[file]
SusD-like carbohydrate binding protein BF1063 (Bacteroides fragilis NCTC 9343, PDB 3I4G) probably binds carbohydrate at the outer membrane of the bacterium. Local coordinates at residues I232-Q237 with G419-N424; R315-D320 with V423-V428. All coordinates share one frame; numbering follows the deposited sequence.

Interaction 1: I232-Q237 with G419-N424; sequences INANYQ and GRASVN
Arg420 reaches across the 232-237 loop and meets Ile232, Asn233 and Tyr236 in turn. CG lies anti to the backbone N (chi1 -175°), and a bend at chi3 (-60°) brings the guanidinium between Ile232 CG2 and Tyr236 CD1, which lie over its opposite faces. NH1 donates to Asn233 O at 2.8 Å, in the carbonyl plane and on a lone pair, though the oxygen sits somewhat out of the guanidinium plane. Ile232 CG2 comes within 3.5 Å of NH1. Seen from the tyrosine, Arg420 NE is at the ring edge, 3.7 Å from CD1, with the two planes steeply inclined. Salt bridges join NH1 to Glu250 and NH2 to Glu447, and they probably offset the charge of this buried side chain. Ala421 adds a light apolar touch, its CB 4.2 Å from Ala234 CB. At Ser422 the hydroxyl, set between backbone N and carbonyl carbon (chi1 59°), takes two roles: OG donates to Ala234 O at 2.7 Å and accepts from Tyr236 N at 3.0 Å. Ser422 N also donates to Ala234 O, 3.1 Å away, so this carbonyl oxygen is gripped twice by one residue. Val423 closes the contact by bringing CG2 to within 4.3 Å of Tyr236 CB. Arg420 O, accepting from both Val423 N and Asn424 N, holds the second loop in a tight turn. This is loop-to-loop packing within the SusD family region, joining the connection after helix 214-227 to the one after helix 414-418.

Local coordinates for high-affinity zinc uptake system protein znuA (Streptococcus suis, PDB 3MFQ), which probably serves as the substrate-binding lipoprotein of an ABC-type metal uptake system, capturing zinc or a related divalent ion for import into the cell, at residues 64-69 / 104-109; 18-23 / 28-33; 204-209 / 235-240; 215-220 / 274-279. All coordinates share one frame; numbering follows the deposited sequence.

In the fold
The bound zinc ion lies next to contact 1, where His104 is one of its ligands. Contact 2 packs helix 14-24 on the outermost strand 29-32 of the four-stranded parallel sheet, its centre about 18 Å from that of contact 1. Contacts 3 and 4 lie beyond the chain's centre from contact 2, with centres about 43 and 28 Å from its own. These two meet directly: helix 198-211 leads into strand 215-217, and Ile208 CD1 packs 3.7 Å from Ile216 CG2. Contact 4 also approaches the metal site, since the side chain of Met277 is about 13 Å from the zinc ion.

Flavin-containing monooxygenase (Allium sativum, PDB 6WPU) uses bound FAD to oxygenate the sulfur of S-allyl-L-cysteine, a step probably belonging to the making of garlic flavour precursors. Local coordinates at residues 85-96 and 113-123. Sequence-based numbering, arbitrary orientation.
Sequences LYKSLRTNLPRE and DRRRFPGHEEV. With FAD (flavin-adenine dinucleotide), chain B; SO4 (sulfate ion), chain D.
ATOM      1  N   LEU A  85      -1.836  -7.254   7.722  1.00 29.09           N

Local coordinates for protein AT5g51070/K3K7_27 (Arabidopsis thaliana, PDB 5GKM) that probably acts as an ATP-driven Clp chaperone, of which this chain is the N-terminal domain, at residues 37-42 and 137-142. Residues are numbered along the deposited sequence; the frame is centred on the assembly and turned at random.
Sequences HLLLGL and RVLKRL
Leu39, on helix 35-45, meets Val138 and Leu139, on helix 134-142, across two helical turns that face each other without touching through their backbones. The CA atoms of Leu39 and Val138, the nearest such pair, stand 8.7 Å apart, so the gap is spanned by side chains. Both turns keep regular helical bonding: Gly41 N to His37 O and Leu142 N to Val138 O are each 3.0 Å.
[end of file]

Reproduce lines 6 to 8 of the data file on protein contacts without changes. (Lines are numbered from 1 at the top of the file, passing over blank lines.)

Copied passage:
The bound zinc ion lies next to contact 1, where His104 is one of its ligands. Contact 2 packs helix 14-24 on the outermost strand 29-32 of the four-stranded parallel sheet, its centre about 18 Å from that of contact 1. Contacts 3 and 4 lie beyond the chain's centre from contact 2, with centres about 43 and 28 Å from its own. These two meet directly: helix 198-211 leads into strand 215-217, and Ile208 CD1 packs 3.7 Å from Ile216 CG2. Contact 4 also approaches the metal site, since the side chain of Met277 is about 13 Å from the zinc ion.

Flavin-containing monooxygenase (Allium sativum, PDB 6WPU) uses bound FAD to oxygenate the sulfur of S-allyl-L-cysteine, a step probably belonging to the making of garlic flavour precursors. Local coordinates at residues 85-96 and 113-123. Sequence-based numbering, arbitrary orientation.
Sequences LYKSLRTNLPRE and DRRRFPGHEEV. With FAD (flavin-adenine dinucleotide), chain B; SO4 (sulfate ion), chain D.